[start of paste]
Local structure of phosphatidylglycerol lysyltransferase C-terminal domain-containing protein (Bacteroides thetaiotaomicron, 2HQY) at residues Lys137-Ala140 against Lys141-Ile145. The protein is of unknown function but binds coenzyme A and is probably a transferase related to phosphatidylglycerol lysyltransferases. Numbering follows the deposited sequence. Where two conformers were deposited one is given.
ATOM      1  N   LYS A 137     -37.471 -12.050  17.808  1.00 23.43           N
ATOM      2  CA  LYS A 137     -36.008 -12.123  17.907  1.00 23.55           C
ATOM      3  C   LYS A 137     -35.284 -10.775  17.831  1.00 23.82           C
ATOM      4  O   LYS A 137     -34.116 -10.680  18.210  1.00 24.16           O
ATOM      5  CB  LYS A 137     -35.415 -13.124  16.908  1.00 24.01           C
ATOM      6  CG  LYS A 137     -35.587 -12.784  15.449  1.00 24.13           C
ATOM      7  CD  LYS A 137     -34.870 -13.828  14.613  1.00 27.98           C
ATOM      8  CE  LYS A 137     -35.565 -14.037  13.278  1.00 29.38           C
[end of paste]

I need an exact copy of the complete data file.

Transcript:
Local structure of phosphatidylglycerol lysyltransferase C-terminal domain-containing protein (Bacteroides thetaiotaomicron, 2HQY) at residues Lys137-Ala140 against Lys141-Ile145. The protein is of unknown function but binds coenzyme A and is probably a transferase related to phosphatidylglycerol lysyltransferases. Numbering follows the deposited sequence. Where two conformers were deposited one is given.
ATOM      1  N   LYS A 137     -37.471 -12.050  17.808  1.00 23.43           N
ATOM      2  CA  LYS A 137     -36.008 -12.123  17.907  1.00 23.55           C
ATOM      3  C   LYS A 137     -35.284 -10.775  17.831  1.00 23.82           C
ATOM      4  O   LYS A 137     -34.116 -10.680  18.210  1.00 24.16           O
ATOM      5  CB  LYS A 137     -35.415 -13.124  16.908  1.00 24.01           C
ATOM      6  CG  LYS A 137     -35.587 -12.784  15.449  1.00 24.13           C
ATOM      7  CD  LYS A 137     -34.870 -13.828  14.613  1.00 27.98           C
ATOM      8  CE  LYS A 137     -35.565 -14.037  13.278  1.00 29.38           C